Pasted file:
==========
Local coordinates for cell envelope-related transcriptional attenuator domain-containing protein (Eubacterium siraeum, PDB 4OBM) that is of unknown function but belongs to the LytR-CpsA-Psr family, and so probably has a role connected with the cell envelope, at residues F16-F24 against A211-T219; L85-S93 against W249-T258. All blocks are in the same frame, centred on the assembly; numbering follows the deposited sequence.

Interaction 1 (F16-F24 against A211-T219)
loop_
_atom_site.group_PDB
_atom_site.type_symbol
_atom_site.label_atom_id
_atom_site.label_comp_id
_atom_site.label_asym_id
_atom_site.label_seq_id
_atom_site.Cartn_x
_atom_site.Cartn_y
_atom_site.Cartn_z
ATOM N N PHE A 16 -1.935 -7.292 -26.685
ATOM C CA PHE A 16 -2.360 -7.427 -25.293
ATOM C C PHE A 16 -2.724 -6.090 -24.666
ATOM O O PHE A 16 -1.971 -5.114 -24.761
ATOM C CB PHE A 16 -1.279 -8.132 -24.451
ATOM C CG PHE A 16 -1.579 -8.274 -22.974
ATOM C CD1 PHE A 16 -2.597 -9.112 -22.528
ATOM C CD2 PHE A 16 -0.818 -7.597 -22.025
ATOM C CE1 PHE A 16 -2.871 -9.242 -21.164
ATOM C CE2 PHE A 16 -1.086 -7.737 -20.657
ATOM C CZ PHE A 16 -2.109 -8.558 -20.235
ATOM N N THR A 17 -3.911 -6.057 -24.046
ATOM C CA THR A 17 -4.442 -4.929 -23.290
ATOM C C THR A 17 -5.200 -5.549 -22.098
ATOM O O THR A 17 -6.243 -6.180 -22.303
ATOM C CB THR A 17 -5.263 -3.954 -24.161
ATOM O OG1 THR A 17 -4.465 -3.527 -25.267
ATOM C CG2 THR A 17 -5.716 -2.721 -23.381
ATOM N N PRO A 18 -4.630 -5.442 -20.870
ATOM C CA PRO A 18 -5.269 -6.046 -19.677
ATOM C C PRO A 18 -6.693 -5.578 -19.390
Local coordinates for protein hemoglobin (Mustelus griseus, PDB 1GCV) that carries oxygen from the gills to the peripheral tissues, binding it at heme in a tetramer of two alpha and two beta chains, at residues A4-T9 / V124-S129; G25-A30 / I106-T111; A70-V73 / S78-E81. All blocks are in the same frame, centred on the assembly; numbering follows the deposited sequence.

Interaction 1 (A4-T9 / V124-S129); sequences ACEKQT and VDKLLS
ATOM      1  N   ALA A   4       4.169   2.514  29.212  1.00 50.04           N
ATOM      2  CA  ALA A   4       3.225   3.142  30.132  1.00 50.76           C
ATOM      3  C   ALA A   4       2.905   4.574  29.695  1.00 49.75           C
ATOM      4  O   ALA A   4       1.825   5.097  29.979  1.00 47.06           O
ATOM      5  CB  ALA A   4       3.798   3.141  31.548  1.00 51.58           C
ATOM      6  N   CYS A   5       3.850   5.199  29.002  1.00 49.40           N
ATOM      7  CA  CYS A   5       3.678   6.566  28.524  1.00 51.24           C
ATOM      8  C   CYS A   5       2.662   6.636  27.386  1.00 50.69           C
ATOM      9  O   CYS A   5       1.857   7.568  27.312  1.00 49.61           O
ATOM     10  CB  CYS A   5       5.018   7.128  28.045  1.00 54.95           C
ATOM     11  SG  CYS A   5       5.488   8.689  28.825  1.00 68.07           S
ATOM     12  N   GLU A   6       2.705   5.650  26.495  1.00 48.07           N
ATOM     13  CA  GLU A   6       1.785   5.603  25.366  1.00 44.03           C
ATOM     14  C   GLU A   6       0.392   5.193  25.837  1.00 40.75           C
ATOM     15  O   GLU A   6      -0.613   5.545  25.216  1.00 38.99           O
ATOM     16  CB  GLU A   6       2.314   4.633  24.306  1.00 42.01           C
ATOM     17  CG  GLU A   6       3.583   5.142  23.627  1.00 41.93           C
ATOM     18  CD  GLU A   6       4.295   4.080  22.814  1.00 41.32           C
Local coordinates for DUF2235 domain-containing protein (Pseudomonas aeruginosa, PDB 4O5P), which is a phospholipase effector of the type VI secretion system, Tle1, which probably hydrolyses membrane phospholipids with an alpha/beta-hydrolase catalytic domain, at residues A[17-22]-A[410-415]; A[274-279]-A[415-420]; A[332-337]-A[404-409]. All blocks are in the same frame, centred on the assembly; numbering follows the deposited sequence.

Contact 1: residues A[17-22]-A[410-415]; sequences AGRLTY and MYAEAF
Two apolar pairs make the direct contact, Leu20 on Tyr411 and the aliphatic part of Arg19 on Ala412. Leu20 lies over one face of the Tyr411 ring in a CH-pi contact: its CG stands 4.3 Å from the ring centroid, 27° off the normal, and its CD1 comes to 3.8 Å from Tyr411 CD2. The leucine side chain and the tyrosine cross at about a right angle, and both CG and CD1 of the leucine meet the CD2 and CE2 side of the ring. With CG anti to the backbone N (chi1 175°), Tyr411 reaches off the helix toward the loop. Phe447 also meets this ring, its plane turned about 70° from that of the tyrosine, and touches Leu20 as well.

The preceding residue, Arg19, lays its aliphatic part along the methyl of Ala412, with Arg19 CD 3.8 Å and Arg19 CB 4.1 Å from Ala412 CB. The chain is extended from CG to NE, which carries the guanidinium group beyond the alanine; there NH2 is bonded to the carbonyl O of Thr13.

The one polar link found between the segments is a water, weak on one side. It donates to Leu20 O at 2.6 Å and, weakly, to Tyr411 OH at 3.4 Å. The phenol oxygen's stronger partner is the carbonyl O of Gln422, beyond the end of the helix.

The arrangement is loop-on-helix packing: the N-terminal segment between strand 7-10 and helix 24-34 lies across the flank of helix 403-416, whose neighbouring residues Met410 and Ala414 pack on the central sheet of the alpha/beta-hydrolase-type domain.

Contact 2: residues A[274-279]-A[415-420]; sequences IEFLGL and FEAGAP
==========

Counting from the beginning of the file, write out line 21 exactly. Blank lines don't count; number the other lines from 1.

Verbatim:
ATOM C CE1 PHE A 16 -2.871 -9.242 -21.164